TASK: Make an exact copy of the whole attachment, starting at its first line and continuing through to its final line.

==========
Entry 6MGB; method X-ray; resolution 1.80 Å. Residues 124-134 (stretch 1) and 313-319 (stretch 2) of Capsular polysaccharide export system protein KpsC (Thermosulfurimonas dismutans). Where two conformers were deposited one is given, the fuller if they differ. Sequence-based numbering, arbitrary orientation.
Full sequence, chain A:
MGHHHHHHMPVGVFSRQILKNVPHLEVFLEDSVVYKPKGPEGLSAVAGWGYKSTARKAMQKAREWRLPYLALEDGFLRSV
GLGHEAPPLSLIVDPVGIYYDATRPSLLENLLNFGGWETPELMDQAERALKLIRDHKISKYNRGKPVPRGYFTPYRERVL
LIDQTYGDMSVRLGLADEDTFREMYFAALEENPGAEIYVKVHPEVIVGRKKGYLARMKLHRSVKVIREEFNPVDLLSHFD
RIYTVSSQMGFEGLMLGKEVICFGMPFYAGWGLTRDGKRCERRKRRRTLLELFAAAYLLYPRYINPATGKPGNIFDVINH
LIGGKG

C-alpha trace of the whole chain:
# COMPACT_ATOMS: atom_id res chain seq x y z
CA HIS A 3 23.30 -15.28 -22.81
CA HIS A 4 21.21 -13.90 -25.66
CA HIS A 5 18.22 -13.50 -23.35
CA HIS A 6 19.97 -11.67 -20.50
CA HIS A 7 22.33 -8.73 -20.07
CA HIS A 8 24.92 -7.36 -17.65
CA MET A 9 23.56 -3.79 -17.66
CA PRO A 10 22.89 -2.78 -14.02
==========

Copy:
Entry 6MGB; method X-ray; resolution 1.80 Å. Residues 124-134 (stretch 1) and 313-319 (stretch 2) of Capsular polysaccharide export system protein KpsC (Thermosulfurimonas dismutans). Where two conformers were deposited one is given, the fuller if they differ. Sequence-based numbering, arbitrary orientation.
Full sequence, chain A:
MGHHHHHHMPVGVFSRQILKNVPHLEVFLEDSVVYKPKGPEGLSAVAGWGYKSTARKAMQKAREWRLPYLALEDGFLRSV
GLGHEAPPLSLIVDPVGIYYDATRPSLLENLLNFGGWETPELMDQAERALKLIRDHKISKYNRGKPVPRGYFTPYRERVL
LIDQTYGDMSVRLGLADEDTFREMYFAALEENPGAEIYVKVHPEVIVGRKKGYLARMKLHRSVKVIREEFNPVDLLSHFD
RIYTVSSQMGFEGLMLGKEVICFGMPFYAGWGLTRDGKRCERRKRRRTLLELFAAAYLLYPRYINPATGKPGNIFDVINH
LIGGKG

C-alpha trace of the whole chain:
# COMPACT_ATOMS: atom_id res chain seq x y z
CA HIS A 3 23.30 -15.28 -22.81
CA HIS A 4 21.21 -13.90 -25.66
CA HIS A 5 18.22 -13.50 -23.35
CA HIS A 6 19.97 -11.67 -20.50
CA HIS A 7 22.33 -8.73 -20.07
CA HIS A 8 24.92 -7.36 -17.65
CA MET A 9 23.56 -3.79 -17.66
CA PRO A 10 22.89 -2.78 -14.02